# Up close and intimate with the APCI model

This blog brings together two pieces of work. The first is the paper we presented to the Institute and Faculty of Actuaries, *"A stochastic implementation of the APCI model for mortality projections"*, which will appear in the British Actuarial Journal. The second is a previous blog where I examined the role of constraints in models of mortality. The present blog combines the two and looks at the application of constraints to the CMI's APCI model. I showed the results to a fellow statistician who expressed astonishment and even used the word "unbelievable"'. So buckle up, and prepare to be astonished!

We use data on UK males from the UK's Office for National Statistics. We have the number of deaths, \(d_{x,y}\), age \(x\) last birthday in year \(y\) and mid-year population estimates, the central exposures \(E^c_{x+1/2, y+1/2}\) for ages 50–100 and for years 1971–2015. We assume that \(D_{x,y}\), the random variable corresponding to the observed deaths \(d_{x,y}\), follows the Poisson distribution with mean \(E^c_{x+1/2, y+1/2}\mu_{x+1/2, y+1/2}\), where \(\mu_{x+1/2, y+1/2}\) is the force of mortality at exact age \(x+1/2\) and exact time \(y+1/2\).

The CMI's APCI model is:

\[\log\,\mu_{i+1/2,\,j+1/2} = \alpha_i + \kappa_j + \gamma_{c(i,j)} + \beta_i(\bar y - y_j)\qquad (1).\]

Here we index the ages \(i = 1,\ldots,n_a\), and the years \(j = 1,\ldots, n_y\), where \(n_a = 51\) is the number of ages and \(n_y = 45\) is the number of years. The cohorts are indexed from one to \(n_c = n_a+n_y-1 = 95\) with the oldest cohort in the first year assigned the index one. With this convention \(c(i,j)= n_a-i+j\).

The APCI model is clever, since it combines a linearized version of the Lee-Carter term \(\beta_i \kappa_j \approx \kappa_j + \beta_i(\bar y - y_j)\), with a cohort term \(\gamma_{c(i,j)}\). The model in this form is an example of a generalized linear model. The CMI then goes one step further and smooths \(\boldsymbol{\alpha}\), \(\boldsymbol{\kappa}\), \(\boldsymbol{\gamma}\) and \(\boldsymbol{\beta}\). Here the CMI and I part company. At the risk of teaching grandma to suck eggs, insurance is about the proper assessment of risk; smoothing the \(\boldsymbol{\kappa}\) and \(\boldsymbol{\gamma}\) terms suppresses the stochastic element of the model. Any resulting forecast of mortality will appear more certain than the data justify. Our paper puts the stochastic element back where it belongs. Smoothing \(\boldsymbol{\alpha}\) and \(\boldsymbol{\beta}\) does not affect the stochastic element in (1), but has the desirable property of producing more regular forecasts. We will smooth the \(\boldsymbol{\alpha}\) and \(\boldsymbol{\beta}\) terms. We use the method of \(P\)-splines (Eilers and Marx, 1996) with cubic \(B\)-splines and a second-order penalty on both \(\boldsymbol{\alpha}\) and \(\boldsymbol{\beta}\).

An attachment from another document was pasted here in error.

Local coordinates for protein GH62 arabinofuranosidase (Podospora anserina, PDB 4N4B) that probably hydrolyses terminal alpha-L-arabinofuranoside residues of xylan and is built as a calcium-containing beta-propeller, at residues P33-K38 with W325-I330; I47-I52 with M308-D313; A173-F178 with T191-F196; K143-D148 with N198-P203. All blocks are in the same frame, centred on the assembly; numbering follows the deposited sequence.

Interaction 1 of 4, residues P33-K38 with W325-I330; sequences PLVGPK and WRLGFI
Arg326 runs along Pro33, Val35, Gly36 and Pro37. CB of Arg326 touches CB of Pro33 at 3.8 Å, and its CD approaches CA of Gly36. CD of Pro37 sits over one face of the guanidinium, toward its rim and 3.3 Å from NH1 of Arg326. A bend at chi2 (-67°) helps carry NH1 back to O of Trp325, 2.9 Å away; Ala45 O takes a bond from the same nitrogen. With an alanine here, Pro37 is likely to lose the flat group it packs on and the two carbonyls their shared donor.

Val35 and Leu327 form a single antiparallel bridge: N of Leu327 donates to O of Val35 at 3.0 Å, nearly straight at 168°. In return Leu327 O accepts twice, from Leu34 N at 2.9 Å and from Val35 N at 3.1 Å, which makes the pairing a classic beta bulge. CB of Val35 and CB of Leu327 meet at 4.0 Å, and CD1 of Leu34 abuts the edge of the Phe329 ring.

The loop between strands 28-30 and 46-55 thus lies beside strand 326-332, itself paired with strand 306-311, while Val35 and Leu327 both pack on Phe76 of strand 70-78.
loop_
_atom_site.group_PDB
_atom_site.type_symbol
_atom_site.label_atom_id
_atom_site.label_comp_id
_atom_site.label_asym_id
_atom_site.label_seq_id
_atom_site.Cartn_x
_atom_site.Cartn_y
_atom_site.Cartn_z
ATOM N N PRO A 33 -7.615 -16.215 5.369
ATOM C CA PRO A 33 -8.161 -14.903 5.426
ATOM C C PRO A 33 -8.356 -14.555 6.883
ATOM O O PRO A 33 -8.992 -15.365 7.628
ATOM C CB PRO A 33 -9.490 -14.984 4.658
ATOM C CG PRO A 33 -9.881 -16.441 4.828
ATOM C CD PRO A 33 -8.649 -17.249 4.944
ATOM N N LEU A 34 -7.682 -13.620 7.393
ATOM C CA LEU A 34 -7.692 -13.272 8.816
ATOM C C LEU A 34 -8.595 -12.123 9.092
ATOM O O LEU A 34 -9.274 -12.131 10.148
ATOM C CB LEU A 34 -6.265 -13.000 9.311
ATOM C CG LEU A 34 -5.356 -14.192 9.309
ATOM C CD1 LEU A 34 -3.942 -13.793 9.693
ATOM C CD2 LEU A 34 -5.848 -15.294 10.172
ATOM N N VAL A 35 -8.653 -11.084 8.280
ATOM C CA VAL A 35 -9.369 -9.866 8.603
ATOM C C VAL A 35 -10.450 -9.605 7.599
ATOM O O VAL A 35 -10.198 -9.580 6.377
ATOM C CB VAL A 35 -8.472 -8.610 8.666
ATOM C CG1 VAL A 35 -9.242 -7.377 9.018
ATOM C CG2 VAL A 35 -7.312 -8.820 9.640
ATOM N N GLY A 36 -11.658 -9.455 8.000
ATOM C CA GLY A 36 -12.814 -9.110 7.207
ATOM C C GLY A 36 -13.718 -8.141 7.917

Here is the first surprise. Model (1) requires five constraints to enable unique estimates of the parameters to be found, but we only require four when \(\boldsymbol{\alpha}\) and \(\boldsymbol{\beta}\) are smoothed with a second-order penalty. There is an interaction between the model matrix and the penalty that reduces the effective rank of the model. This was completely unexpected. Note that this is a different point on identifiability constraints from the one made in Richards et al (2019) — there we observed that you do not need all five constraints if you don't estimate effects for corner cohorts. In fact both points are related mathematically, and a full explanation behind this behaviour is given in Currie (submitted).

The following four constraints achieve identifiability in the smooth version of (1):

\[\sum \kappa_j = \sum \gamma_c = \sum c \gamma_c = \sum c^2 \gamma_c = 0\qquad (2).\]

We refer to these constraints as the *standard constraints*.

However, the perverse soul from my previous blog is up to his old tricks and instead places four sets of *random constraints* on all the parameters. He argues that the choice of constraints doesn't make any difference to the *estimates and forecasts of mortality*, so a random set does the job just as well as a particular set such as (2). Estimates of the parameters under the standard constraints are denoted by suffix \(s\) as in \(\boldsymbol{\hat\alpha_s}\), and by suffix \(r\) as in \(\boldsymbol{\hat\alpha_r}\), for the random constraints.

So what happens? Figure 1 shows the two sets of estimates. The estimates are spectacularly different *in both shape and scale*. Surely there is something wrong? Interestingly, no — Figure 2 shows the observed and fitted \(\log(\mu)\). Despite the differences in the estimated parameters, the fitted values under both sets of constraints are identical.